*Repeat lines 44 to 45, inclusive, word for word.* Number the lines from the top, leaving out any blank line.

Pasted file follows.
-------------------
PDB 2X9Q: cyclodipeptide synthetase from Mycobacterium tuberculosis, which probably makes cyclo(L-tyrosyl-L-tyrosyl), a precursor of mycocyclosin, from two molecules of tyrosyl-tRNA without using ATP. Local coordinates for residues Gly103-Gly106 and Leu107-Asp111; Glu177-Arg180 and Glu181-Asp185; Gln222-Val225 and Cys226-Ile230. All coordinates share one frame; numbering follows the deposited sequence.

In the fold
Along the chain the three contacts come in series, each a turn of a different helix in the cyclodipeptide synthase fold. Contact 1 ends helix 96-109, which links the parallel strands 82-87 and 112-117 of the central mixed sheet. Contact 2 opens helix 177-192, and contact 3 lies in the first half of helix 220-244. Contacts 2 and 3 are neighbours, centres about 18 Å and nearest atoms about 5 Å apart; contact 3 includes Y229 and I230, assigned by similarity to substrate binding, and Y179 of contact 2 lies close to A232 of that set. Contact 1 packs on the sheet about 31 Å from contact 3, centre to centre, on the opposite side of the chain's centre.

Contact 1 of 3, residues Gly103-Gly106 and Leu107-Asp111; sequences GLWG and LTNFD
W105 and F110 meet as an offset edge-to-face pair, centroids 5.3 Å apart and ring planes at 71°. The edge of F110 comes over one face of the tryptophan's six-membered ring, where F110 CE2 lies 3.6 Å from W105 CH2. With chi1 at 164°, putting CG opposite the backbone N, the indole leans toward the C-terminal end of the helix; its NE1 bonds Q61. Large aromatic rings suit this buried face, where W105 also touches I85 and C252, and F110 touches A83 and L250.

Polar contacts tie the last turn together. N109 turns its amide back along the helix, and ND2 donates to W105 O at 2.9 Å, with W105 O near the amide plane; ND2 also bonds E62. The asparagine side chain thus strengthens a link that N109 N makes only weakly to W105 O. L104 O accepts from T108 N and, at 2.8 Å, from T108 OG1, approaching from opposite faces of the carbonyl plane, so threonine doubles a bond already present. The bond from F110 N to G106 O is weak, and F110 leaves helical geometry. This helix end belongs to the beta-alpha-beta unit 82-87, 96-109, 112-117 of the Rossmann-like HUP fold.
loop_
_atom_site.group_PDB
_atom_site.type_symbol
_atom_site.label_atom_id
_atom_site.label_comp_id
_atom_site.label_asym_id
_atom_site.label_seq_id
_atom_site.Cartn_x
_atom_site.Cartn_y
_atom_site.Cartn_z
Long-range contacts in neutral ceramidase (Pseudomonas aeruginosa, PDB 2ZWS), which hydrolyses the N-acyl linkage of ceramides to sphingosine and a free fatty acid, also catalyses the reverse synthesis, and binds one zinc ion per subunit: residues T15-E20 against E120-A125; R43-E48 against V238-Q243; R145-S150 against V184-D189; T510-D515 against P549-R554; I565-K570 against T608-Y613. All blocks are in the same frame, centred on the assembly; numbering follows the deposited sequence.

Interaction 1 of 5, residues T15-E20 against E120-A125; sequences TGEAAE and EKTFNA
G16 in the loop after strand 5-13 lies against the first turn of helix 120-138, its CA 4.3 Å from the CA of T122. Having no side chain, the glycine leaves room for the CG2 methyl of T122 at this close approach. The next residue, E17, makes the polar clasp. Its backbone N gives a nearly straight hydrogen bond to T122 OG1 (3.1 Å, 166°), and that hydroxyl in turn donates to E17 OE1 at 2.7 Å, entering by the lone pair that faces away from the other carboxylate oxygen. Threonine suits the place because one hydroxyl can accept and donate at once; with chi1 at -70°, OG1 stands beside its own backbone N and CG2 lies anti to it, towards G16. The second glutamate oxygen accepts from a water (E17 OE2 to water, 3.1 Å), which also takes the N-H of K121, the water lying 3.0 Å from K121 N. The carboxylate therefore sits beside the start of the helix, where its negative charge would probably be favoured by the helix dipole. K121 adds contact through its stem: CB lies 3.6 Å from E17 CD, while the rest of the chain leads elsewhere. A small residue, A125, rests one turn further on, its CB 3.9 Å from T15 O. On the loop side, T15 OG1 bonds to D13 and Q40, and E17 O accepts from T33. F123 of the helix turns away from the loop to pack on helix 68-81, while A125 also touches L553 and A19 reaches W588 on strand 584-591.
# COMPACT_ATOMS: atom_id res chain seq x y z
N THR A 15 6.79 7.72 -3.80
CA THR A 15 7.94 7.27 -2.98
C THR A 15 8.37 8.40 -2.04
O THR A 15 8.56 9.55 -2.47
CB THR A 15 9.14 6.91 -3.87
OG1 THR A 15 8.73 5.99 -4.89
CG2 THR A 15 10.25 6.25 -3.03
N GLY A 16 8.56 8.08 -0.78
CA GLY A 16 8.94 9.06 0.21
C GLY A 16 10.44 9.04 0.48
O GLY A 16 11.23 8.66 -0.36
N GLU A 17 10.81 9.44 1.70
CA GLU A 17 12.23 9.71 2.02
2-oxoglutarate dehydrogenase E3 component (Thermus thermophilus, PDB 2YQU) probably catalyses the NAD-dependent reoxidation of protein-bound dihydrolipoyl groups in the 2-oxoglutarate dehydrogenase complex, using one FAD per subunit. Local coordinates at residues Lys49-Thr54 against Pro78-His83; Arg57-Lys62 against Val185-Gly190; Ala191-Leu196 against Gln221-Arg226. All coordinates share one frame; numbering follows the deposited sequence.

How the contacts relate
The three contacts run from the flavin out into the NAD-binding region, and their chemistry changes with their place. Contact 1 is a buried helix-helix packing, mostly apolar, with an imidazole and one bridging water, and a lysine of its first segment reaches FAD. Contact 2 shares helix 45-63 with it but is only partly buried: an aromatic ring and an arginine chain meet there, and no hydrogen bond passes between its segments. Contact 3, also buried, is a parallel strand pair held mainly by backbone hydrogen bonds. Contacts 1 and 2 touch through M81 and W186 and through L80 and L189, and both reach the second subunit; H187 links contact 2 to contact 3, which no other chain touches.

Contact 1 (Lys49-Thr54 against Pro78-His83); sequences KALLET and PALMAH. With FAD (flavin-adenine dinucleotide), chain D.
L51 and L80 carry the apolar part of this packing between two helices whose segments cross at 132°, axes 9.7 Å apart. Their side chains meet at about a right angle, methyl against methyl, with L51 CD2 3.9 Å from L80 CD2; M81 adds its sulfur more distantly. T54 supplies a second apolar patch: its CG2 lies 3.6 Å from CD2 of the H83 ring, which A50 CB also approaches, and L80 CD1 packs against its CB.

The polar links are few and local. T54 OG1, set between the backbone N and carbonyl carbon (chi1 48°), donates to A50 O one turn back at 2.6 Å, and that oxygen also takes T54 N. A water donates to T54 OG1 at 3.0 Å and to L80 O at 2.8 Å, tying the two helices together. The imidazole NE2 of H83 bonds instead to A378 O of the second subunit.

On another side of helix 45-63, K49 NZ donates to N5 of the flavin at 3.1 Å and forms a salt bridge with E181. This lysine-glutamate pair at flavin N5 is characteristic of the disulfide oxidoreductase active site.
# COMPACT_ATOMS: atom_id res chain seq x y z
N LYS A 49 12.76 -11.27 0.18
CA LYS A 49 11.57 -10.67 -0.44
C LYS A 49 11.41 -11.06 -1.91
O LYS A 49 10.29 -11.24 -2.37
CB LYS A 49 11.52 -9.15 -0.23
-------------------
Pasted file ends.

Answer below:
C LYS A 49 11.41 -11.06 -1.91
O LYS A 49 10.29 -11.24 -2.37